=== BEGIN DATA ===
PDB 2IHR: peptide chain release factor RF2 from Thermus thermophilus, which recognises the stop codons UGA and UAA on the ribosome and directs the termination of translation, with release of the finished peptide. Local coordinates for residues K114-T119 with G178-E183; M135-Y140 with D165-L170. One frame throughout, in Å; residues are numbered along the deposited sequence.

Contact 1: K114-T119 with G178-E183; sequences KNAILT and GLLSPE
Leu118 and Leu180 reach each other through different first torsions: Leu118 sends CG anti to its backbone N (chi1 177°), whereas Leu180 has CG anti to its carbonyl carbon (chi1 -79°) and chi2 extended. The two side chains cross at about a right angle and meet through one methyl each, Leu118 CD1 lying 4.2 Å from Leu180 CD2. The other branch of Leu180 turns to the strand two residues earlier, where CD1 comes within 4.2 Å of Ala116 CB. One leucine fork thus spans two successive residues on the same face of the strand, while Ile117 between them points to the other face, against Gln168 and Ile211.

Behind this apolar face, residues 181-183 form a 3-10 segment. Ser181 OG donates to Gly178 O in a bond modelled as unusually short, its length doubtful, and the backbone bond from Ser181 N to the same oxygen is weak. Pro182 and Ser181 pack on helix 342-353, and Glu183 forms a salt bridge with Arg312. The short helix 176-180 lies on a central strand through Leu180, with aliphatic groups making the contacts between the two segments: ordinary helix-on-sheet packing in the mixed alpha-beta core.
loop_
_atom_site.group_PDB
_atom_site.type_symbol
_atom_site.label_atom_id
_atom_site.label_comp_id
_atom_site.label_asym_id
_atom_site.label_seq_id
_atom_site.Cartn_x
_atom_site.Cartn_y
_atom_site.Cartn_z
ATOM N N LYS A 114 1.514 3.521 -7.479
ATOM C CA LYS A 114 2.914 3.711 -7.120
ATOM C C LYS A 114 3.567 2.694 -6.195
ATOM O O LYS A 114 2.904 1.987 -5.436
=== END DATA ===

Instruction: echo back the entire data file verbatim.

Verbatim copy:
PDB 2IHR: peptide chain release factor RF2 from Thermus thermophilus, which recognises the stop codons UGA and UAA on the ribosome and directs the termination of translation, with release of the finished peptide. Local coordinates for residues K114-T119 with G178-E183; M135-Y140 with D165-L170. One frame throughout, in Å; residues are numbered along the deposited sequence.

Contact 1: K114-T119 with G178-E183; sequences KNAILT and GLLSPE
Leu118 and Leu180 reach each other through different first torsions: Leu118 sends CG anti to its backbone N (chi1 177°), whereas Leu180 has CG anti to its carbonyl carbon (chi1 -79°) and chi2 extended. The two side chains cross at about a right angle and meet through one methyl each, Leu118 CD1 lying 4.2 Å from Leu180 CD2. The other branch of Leu180 turns to the strand two residues earlier, where CD1 comes within 4.2 Å of Ala116 CB. One leucine fork thus spans two successive residues on the same face of the strand, while Ile117 between them points to the other face, against Gln168 and Ile211.

Behind this apolar face, residues 181-183 form a 3-10 segment. Ser181 OG donates to Gly178 O in a bond modelled as unusually short, its length doubtful, and the backbone bond from Ser181 N to the same oxygen is weak. Pro182 and Ser181 pack on helix 342-353, and Glu183 forms a salt bridge with Arg312. The short helix 176-180 lies on a central strand through Leu180, with aliphatic groups making the contacts between the two segments: ordinary helix-on-sheet packing in the mixed alpha-beta core.
loop_
_atom_site.group_PDB
_atom_site.type_symbol
_atom_site.label_atom_id
_atom_site.label_comp_id
_atom_site.label_asym_id
_atom_site.label_seq_id
_atom_site.Cartn_x
_atom_site.Cartn_y
_atom_site.Cartn_z
ATOM N N LYS A 114 1.514 3.521 -7.479
ATOM C CA LYS A 114 2.914 3.711 -7.120
ATOM C C LYS A 114 3.567 2.694 -6.195
ATOM O O LYS A 114 2.904 1.987 -5.436